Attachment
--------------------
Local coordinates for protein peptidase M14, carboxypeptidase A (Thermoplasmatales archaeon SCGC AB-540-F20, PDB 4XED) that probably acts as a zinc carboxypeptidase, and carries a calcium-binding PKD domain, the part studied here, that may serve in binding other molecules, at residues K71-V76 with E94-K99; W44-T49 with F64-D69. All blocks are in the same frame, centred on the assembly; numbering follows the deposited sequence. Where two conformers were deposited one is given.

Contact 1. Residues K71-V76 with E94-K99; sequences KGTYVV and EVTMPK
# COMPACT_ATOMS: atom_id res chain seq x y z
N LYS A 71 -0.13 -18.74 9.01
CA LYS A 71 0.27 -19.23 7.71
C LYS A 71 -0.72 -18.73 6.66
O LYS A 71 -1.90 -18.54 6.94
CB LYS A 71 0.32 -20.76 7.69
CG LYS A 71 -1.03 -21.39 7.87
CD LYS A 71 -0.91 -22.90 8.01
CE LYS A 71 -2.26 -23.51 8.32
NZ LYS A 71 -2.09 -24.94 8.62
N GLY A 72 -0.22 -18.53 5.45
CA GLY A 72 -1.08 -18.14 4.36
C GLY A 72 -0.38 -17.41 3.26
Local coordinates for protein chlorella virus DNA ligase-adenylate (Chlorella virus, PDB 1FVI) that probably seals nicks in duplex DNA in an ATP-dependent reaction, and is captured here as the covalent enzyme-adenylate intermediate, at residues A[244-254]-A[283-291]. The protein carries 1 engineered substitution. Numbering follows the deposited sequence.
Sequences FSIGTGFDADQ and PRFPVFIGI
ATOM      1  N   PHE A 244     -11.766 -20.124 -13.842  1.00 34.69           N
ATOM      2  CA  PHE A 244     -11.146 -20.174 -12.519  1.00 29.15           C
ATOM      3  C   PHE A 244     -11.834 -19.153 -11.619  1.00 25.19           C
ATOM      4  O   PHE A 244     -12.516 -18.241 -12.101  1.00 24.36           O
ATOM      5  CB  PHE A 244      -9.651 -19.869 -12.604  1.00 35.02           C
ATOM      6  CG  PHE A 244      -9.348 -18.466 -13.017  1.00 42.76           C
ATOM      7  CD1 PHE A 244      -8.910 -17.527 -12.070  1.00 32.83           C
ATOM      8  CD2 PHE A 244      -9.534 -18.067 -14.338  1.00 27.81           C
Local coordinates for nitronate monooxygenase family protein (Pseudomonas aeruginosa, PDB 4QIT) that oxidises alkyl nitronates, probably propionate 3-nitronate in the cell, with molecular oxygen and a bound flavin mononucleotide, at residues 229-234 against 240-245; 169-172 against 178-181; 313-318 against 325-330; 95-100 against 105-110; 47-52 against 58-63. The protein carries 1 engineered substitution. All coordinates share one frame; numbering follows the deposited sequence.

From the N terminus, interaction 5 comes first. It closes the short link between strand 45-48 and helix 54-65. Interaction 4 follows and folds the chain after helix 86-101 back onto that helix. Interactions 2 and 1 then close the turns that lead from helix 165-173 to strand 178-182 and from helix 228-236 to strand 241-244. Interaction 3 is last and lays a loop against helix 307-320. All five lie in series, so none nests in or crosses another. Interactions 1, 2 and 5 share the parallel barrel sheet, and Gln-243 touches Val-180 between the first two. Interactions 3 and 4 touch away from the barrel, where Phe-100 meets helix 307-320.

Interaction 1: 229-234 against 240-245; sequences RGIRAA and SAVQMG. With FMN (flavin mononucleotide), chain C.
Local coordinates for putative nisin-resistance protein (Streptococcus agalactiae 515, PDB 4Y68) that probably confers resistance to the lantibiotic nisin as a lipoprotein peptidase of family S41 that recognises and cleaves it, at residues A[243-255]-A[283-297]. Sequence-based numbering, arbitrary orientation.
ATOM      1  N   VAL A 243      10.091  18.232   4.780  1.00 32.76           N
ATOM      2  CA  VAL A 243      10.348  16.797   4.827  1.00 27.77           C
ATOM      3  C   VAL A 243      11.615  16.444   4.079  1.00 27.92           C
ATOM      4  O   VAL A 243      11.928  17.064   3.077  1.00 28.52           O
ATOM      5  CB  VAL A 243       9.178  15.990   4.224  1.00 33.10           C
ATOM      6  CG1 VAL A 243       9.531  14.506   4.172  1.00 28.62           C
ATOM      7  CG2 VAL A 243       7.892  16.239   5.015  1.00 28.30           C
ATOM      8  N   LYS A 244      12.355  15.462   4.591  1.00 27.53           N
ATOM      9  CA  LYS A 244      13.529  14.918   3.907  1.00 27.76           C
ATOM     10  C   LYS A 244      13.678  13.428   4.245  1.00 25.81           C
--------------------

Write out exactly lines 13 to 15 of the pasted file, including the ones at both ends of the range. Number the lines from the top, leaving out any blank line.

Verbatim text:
N GLY A 72 -0.22 -18.53 5.45
CA GLY A 72 -1.08 -18.14 4.36
C GLY A 72 -0.38 -17.41 3.26